Oh Say Can You Say Di-no-saur?

Hello everyone! After a brief diversion into short films with Sharp Teeth, and Anthropocene extinctions with Small and Tall Tales of Extinct Animals, I thought it was about time for a return to form. Today we take a look Oh Say Can You Say Di-no-saur?, by Bonnie Worth and Steve Haefele. This book is part of The Cat in the Hat’s Learning Library, a series of educational books starring Dr. Suess’s The Cat in the Hat who introduces readers to various topics, usual something related to the natural sciences. (I’ve also reviewed the “sequel” to this book, but more on that later.)

This doesn’t really look like any species of ankuylosaur I’ve ever seen…

In true Suessian fashion, the book engages its readers with metered rhymes, making it a breeze to read to your kids, or for them to read on their own. While the facts presented are generally correct, they’re pretty generic and surface-level. Unless this is the only dinosaur book your kid has read, I guarantee they’ve already got the general gist of everything presented here. From a learning standpoint, its chief  value is suggested by the title itself. The book takes great care in helping the reader properly pronounce the names of the dinosaurs, though since the vast majority of them are species with massive pop culture saturation, I consider it nearly a given most kids will already know how to pronounce all but a few of the creatures’ names.

tyrannosaurus 1

The illustrations very much fit into the classic Suessian style, though this ultimately ends up to the detriment of the dinosaurs. Very few of them look at all accurate; indeed, many of them don’t look much like the real animal at all. A tail-dragging T-rex is a particular offender, as is a pack of rather portly and unfeathered Deinonychus.

iguanodon deinonychus
That’s a pretty derpy Iguanodon, too.

On a positive note, the Archaeopteryx on pages 34 & 35 actually looks pretty good! The head looks more birdlike than the overly reptilian head many illustrators have given it in the past. In a similar vein, the wings look about right as well! The hands on many Archaeopteryx illustrations stick straight out of their wings, but as seen in this illustration, the feathers should attach to the hands, oriented in the same direction as the fingers. It’s nice to see this bit of detail at least in an otherwise lackluster book.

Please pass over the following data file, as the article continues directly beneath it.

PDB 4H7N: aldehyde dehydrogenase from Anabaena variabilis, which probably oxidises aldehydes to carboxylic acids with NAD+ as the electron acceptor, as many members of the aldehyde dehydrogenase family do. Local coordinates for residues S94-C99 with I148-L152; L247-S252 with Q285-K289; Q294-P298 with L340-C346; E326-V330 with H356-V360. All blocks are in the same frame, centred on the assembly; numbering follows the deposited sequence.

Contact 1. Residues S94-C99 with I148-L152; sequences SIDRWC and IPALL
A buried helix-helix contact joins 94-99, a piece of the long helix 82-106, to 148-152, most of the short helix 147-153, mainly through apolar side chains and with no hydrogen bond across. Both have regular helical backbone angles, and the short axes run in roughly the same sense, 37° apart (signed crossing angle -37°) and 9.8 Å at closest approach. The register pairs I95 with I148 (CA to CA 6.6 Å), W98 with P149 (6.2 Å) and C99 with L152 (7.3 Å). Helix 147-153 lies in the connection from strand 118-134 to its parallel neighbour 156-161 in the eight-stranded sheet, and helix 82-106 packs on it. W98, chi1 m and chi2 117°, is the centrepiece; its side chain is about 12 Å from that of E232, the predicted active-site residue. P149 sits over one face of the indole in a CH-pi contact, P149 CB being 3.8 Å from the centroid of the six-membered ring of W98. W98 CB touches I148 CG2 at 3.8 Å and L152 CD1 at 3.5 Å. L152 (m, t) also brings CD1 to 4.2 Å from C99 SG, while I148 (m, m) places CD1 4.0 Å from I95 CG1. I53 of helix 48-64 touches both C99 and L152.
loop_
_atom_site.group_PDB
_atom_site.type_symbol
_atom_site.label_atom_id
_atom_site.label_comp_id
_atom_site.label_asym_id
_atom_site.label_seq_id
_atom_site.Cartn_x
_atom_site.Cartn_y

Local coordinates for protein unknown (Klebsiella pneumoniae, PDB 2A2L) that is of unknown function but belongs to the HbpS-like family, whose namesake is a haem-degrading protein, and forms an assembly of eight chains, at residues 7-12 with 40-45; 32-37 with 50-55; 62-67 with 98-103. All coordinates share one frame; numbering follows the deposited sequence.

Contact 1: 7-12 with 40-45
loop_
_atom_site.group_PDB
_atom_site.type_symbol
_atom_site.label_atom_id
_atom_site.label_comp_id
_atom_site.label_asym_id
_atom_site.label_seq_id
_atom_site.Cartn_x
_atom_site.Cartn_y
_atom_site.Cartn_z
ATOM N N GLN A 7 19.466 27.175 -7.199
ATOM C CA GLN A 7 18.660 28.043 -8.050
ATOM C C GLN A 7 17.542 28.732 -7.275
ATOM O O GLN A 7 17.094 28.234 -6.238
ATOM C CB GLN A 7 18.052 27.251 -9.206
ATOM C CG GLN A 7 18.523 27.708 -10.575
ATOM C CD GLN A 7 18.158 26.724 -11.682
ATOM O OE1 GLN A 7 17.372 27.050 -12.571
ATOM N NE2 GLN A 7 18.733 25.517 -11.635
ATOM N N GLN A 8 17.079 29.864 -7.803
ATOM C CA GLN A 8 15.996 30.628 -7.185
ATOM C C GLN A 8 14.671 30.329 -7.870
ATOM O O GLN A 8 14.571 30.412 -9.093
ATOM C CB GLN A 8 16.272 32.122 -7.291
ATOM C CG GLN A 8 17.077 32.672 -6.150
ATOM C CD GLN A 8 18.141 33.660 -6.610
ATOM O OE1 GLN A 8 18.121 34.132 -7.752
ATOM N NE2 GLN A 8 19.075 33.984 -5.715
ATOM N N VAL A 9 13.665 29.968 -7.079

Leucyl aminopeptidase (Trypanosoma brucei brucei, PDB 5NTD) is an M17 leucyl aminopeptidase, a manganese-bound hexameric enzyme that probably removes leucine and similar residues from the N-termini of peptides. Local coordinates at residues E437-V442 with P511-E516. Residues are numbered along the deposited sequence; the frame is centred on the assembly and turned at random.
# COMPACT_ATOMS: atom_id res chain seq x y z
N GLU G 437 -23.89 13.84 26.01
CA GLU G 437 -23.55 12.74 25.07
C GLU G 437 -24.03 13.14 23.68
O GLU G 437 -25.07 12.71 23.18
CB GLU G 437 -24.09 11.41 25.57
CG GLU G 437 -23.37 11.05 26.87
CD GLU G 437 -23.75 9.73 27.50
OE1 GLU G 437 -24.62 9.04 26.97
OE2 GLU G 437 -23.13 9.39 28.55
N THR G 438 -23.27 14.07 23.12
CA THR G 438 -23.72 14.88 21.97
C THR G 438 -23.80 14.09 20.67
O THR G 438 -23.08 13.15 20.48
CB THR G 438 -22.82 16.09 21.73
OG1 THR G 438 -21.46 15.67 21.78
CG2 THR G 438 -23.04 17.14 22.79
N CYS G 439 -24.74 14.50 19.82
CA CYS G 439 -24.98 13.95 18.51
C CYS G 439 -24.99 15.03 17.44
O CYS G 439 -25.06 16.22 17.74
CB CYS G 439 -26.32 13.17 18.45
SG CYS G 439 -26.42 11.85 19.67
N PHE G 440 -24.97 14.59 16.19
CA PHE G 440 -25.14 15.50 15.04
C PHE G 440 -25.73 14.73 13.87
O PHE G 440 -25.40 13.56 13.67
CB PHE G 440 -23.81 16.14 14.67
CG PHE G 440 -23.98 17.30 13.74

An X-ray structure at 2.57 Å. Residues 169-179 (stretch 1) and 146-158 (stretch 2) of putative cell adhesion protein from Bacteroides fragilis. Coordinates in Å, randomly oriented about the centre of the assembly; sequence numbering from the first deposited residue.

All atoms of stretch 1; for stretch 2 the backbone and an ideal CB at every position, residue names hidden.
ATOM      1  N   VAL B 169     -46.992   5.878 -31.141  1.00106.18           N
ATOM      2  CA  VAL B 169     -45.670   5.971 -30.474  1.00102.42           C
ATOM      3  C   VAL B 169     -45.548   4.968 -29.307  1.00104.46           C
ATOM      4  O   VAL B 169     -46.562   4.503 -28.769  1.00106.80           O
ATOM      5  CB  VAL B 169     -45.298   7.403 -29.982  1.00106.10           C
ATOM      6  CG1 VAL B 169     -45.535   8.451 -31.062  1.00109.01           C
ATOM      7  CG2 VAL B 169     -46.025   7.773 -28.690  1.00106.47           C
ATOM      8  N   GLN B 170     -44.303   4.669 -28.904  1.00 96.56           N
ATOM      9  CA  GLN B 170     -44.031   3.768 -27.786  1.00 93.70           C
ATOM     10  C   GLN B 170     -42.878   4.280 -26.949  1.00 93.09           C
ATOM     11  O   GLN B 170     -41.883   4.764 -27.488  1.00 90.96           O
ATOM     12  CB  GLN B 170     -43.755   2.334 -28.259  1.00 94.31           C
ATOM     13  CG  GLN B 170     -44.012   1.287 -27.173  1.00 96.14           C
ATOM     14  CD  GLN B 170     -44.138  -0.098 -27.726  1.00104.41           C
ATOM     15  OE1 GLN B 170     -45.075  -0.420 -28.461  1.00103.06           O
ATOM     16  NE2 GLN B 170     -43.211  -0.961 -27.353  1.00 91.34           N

Decked out in vibrant Sparkleraptor colors!

Now, I know some might ask what else I should expect from a Dr. Suess tie-in? Many publishers regard dinosaurs as a quick buck to be made off of kids, and one can’t expect too much from an intellectual property . I suppose that’s true, but given that kind of attitude towards what is ostensibly an educational book, I would rather it simply not get published in the first place. As it stands, Oh Say Can You Say Dinosaur? just doesn’t make my list of recommendations.

Can I come up with anything better? I’d like to think so, but given the confines of a Cat and the Hat book, could I actually come up with something? What would the ideal version of this book even look like? I struggle to think of a way to improve on the format… WAIT A MINUTE.

once upon a mastodon

THIS. This book improves upon the formula so much better than I would have imagined a book of this nature ever could! But it deserves a whole review unto itself. Click here to continue on and read about Once Upon a Mastodon!


  1. I really wanted to get this book for me when I was a kid, but its really bad looking back. My biggest issue is that it doesn’t have the fanciful, active, seussian flair you’d expect from the Cat in the Hat – just imagine seeing a displaying stegosaur or brachiosaur with a myriad of colours in Seuss’ style with their necks and tails whipping around to get a sense of what I mean. Instead, we get dull blobs with no energy made for a quick buck.


    1. That was my general impression too. You should check out my review of “Once Upon a Mastodon”, though! It’s a much better book than this one, and even the Dr. Suess characters feel more “on-model”.


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